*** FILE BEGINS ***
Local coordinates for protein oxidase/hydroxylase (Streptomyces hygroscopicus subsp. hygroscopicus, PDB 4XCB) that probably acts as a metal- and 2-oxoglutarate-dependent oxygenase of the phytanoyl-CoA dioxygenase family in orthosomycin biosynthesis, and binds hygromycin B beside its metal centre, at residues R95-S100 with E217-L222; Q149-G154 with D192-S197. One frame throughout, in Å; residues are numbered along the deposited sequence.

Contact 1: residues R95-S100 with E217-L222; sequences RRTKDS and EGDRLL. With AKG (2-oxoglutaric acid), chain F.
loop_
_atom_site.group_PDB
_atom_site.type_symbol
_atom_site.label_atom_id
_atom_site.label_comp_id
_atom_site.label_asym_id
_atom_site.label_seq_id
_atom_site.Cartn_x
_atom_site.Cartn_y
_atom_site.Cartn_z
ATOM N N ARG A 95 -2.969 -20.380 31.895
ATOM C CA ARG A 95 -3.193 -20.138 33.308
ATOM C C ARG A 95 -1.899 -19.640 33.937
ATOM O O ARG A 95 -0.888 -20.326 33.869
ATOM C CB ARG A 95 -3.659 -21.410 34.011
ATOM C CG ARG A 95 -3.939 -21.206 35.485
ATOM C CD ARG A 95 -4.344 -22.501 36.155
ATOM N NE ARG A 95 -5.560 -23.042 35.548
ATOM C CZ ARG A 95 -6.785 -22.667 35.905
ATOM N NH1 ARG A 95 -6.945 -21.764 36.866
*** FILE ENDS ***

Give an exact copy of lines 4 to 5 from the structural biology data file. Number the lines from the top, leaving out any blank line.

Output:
_atom_site.group_PDB
_atom_site.type_symbol